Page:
If you fall on your wrist and have sudden and severe pain, along with swelling, tenderness, and bruising, you may have a distal radius fracture, the most common broken arm bone. At Nance MD Hand Surgery, board-certified orthopedic surgeon Dr. Erin Nance specializes in hand and upper extremity surgery. Through a thorough examination, she can determine how best to help your broken wrist heal. If you live in or near Midtown East, New York and think you may have a distal radius fracture, call or go online to schedule your initial consultation today.
A distal radius fracture is the most common arm and wrist bone fracture. These bone fractures often occur about one inch from the wrist joint.
Your radius it the largest bone in your forearm and its distal end is the portion nearest your wrist. This area of your forearm and wrist is susceptible to breaking, especially under abrupt force, like catching yourself with an outstretched arm during a fall.
Your distal radius fracture may be stable or unstable. Stable fractures include non-displaced bones, which do not move away from one another during the break, and some displaced fractures that are close enough to treat with just a cast or splint.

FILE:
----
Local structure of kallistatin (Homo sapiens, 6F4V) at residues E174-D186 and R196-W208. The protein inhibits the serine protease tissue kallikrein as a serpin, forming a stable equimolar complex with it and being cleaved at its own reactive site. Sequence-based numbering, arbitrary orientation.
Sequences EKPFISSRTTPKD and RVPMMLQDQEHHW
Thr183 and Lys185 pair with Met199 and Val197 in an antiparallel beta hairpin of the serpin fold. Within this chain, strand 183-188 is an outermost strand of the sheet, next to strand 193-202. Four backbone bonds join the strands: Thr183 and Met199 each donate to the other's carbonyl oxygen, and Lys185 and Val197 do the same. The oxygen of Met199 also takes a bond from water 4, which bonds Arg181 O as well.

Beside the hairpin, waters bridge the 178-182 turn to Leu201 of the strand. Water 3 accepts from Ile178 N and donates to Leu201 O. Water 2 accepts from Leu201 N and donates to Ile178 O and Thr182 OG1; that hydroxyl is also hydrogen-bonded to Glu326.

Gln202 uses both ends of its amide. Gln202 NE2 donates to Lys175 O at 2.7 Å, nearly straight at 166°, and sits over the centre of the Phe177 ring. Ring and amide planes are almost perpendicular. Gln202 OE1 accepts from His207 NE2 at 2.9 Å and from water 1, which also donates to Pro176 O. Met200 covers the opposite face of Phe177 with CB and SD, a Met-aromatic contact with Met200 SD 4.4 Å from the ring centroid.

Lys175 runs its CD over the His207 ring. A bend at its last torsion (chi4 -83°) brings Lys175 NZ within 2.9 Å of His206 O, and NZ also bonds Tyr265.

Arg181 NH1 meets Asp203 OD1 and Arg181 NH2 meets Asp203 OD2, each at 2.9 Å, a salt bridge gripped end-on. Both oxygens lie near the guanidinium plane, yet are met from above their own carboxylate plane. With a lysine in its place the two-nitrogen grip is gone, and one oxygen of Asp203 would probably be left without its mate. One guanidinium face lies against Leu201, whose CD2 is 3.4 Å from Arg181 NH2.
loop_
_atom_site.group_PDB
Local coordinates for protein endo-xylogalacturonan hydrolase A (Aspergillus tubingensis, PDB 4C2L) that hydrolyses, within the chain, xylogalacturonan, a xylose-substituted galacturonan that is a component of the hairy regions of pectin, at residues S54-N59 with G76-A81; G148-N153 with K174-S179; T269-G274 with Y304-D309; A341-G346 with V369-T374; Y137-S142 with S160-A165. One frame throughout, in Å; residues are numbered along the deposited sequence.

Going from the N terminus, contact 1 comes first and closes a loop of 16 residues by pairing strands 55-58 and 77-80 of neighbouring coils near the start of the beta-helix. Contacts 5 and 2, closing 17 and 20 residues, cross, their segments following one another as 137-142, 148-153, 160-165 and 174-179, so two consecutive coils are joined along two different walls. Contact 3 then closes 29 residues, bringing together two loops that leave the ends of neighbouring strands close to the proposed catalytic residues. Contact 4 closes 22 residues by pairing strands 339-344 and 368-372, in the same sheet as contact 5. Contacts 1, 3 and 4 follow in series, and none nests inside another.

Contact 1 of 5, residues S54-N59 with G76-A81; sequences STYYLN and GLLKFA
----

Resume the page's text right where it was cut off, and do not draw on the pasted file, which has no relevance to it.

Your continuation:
More severe, unstable fractures move or shift, even after being repositioned and casted. These fractures need surgery to stabilize the bone and stop the wrist from healing in a crooked position.
Beyond being stable or unstable, distal radius fractures also occur in other forms:
After your injury, you should seek immediate medical attention if you experience significant pain or numbness, or your wrist looks deformed. When you see Dr. Nance, she uses X-rays to determine the type and severity of your distal radius fracture.
If you have a stable fracture and no space between the bones, she may cast your injury and have you return for a follow-up. If your break is more significant, she must re-align them. In that case, she moves the bone through a process called reduction.
In some instances, she can perform a closed reduction, without needing to create an incision. With severe breaks, Dr. Nance may need to do an open reduction, where she makes an incision to realign your broken bone.
If the bone doesn’t appear stable, you may need surgery where she uses pins or plates to help your wrists heal properly. Once complete, she casts your wrist.
If you think you may have a distal radius fracture, don’t wait to see Dr. Nance: Call the office today or go online to book your initial consultation.